Peter Barwick, MD, was the son of Mr George Barwick of Wetherslack, co Westmoreland, by his wife Jane Barrow, and was born there in 1619. He was educated at the grammar school of Sedburgh, co York, under Mr Gilbert Nelson, whence at a fitting age he was transferred to St John's college, Cambridge, as a member of which he took his degree of bachelor of arts 3rd December, 1642. In 1644 he was nominated to a fellowship at St John's, by Dr Matthew Wren, bishop of Ely, then a prisoner in the tower of London; and about the same time became private tutor to Mr Ferdinand Sacheverell, a Leicestershire gentleman. In 1647 he returned to Cambridge, proceeded master of arts, and then applied himself to the study of physic. How he disposed of himself for some few years after this is not recorded, but it is assumed by his biographers, that he was in the service of his sovereign, since it is certain he was at Worcester in 1651, where he had access to Charles II, who evinced a high sense of the fidelity of his family. He was created doctor of medicine at Cambridge, 3rd July, 1655, and on the 22nd December, 1655, was admitted a Candidate of the College of Physicians. Settling in St Paul's churchyard shortly afterwards, he married the widow of an eminent merchant and a near relation of archbishop Laud.
Dr Barwick soon got into good practice, and added much to his reputation by the publication of a very judicious defence of Harvey's doctrine of the circulation of the blood. On the Restoration, in 1660, he was appointed physician in ordinary to the king; and on the 26th June, 1665, was admitted a Fellow of the College. Dr Barwick's house in St Paul's churchyard having been destroyed in the great fire of 1666, he removed to Westminster, where he continued to practice for many years with great éclat. He was Censor in 1674, 1684, 1687; Elect, 26th March, 1685; and resigned that office, on account of ill health and impaired sight, on the 6th November, 1691. Dr Barwick deserves honourable mention as one of the few physicians who remained in London and pursued the practice of their profession during the plague of 1665. He is represented as a very diligent physician, remarkably successful in the treatment of small-pox and most kinds of fever. He was kind to all who had suffered for the royal cause, to which he was through life ardently devoted. With a view to its service, he, in 1671, drew up in Latin, which he wrote with unusual elegance and purity, the life of his brother, Dr John Barwick, dean of St Paul's, and deposited it, and the original papers in support of the facts therein mentioned, in the library of St John's college, Cambridge. It was published with the following title:-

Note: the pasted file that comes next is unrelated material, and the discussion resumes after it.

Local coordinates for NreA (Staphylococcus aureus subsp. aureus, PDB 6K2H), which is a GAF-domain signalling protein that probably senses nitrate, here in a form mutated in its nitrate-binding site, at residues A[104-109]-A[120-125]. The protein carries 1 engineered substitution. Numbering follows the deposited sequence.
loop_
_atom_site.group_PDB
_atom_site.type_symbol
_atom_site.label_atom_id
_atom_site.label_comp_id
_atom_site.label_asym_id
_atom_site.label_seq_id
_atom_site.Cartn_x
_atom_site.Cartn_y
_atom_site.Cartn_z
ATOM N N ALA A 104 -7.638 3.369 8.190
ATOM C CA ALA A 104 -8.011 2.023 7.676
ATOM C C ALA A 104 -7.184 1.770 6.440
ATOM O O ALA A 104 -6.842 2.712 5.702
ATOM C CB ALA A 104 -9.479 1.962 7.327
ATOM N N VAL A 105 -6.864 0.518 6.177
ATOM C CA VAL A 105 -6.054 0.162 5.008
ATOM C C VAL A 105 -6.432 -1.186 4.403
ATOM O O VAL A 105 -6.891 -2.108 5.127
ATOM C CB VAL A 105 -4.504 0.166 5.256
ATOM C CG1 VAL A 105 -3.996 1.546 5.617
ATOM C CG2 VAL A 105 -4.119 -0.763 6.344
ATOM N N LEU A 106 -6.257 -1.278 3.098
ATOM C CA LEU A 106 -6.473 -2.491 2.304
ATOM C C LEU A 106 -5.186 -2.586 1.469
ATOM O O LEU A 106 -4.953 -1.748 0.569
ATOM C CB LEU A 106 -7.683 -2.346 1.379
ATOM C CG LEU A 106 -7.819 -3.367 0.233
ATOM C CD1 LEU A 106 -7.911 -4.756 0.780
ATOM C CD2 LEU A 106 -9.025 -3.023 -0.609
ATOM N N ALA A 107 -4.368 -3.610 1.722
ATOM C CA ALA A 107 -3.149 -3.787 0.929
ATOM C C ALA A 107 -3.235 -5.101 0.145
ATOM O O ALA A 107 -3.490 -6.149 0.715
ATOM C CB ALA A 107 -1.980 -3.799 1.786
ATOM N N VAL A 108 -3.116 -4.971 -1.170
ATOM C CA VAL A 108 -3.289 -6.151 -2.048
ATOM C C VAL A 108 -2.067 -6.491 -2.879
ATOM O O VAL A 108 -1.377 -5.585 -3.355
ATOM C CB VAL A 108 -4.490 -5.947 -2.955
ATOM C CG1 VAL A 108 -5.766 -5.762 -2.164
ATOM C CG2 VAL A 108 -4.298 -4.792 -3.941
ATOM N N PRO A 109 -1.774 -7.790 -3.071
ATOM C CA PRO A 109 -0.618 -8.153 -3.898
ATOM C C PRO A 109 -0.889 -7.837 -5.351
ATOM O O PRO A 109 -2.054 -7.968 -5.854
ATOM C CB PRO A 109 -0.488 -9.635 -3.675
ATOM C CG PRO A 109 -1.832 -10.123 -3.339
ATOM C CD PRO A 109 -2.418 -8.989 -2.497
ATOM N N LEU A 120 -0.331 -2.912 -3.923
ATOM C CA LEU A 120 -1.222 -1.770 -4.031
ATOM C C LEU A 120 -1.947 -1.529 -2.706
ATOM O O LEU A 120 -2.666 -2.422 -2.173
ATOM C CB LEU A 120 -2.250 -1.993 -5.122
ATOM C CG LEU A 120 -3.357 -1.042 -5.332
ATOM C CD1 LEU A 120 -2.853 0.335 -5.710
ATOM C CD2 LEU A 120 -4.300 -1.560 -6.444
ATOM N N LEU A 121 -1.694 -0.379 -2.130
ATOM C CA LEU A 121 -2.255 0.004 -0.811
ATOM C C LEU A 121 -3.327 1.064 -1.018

Vita Joannis Barwick, S. Pauli Londini Decani, cum Appendice Epistolarum. 8vo. Lond.
Dr Barwick, becoming totally blind in 1694, and suffering very severely from stone, dedicated the remainder of his life to the consolations of religion, and the conversation of a few esteemed and intimate friends. His sufferings from stone became more and more severe; towards the end of August, 1705, he was seized with vomiting and purging, followed by an intermittent fever, and this, in turn, by sudden and copious hæmorrhage, which terminated his life 4th September, 1705, in the 86th year of his age. Dr Barwick was buried in the church of St Faith, beneath St Paul's Cathedral.(1) “He was a man of a very comely person, equally remarkable for the solidity of his learning and for a wonderful readiness as well as elegance in expressing it. His piety was sincere and sublime, his reputation absolutely unspotted, his loyalty exemplary, and his modesty almost without example. In all stations of life he was admired and beloved, and he was of a cheerful and serene mind in all situations. He was happy in the universal approbation of all parties, as he was himself charitable to all, and never vehement but in the cause of truth. He left an only daughter who married Sir Ralph Dutton of Sherbourne, bart.”
[(1) Vide Biographia Britannica.]